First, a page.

There are real issues. There are legitimate worries about interference and systems need to be built to ensure they don’t do that. There also are legitimate worries that the FCC was too restrictive, and that the power limits and other kinds of restrictions that it put into place to prevent interference with the incumbent systems might overly limit where this could be used. I get concerned when people talk about this as Wi-Fi on steroids or super Wi-Fi because it is different. Wi-Fi doesn’t have those limitations.
So, for example, you’re not going to be able to use a white space system around the Broadway region of New York City because there are so many wireless microphones there for the theatre production. There’s nothing like that in Wi-Fi. Maybe there are various ways around it. But the point is the expectations may be a little ahead of the reality. We’ve got to realize there are those limits and get devices into the field and see how realistic the concerns are. I’m hopeful that the FCC will look at the data and potentially, if it sees that some of the interference concerns haven’t happened, then it could go back and loosen the rules.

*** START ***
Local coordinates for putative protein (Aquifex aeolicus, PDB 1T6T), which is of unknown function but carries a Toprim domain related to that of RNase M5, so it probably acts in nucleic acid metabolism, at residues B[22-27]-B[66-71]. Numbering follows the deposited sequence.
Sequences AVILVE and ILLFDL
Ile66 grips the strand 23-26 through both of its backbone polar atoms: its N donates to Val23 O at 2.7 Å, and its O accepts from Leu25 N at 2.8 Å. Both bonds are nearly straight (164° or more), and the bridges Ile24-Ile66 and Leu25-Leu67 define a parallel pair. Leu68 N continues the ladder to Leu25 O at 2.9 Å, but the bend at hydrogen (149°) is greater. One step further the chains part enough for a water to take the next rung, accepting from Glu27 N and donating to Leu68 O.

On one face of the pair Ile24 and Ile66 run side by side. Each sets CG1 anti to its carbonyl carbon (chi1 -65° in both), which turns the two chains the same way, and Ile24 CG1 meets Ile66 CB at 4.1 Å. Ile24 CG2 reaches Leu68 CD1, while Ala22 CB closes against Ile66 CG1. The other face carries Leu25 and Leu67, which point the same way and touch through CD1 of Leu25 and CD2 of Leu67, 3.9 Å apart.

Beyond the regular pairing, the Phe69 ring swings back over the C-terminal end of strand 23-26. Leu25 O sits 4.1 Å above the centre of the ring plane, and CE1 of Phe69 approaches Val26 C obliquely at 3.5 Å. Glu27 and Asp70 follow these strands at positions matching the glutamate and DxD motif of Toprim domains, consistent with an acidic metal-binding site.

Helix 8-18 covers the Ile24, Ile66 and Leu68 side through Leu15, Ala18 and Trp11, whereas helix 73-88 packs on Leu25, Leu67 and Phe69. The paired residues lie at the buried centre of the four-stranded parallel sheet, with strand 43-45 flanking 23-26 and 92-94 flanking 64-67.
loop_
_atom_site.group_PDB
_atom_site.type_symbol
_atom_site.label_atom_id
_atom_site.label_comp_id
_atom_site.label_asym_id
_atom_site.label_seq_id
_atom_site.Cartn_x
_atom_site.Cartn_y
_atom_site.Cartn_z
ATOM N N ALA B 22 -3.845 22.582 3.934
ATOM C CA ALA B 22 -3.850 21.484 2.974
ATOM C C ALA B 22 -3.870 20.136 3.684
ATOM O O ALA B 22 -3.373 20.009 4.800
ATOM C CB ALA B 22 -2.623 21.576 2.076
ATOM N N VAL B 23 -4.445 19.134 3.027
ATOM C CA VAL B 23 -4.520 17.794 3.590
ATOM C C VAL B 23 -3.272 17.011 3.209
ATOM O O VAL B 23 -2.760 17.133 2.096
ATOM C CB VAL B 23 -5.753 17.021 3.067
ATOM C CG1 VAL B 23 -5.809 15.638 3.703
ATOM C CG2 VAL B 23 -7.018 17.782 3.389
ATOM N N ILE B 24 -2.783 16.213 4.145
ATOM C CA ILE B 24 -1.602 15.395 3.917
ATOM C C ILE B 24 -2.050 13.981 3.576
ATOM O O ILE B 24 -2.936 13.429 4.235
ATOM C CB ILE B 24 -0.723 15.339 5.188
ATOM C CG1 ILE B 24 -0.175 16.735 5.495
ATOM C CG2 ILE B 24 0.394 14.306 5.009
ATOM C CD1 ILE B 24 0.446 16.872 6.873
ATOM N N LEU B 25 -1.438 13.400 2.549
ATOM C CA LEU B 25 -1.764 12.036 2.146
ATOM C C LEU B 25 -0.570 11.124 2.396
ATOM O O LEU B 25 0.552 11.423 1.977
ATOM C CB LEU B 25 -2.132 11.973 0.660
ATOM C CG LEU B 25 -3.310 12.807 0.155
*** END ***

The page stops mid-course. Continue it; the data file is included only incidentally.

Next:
Knowledge at Wharton: Could you outline what you see as some of the immediate effects of the new rules and also the longer term impact that will roll out more gradually?
Werbach: The immediate effect is that companies that have been involved in this proceeding for up to eight years are going to start building devices. Companies like Cisco, Intel, Philips and Dell and others are going to start developing chips and hardware. And the technical community, the networking community, which has already been involved in developing technical standards and protocols, is going to kick that into overdrive. Companies like Google and Microsoft will start doing interesting deployments, and we’ll see this start to roll out. It won’t happen overnight — just as Wi-Fi was authorized by the FCC in the mid 1980s, but really took until the mid 1990s until the protocols and the devices were there in mass-market volumes. I think we’re going to see this flow through and this kind of wave that’s going to build and build in this area.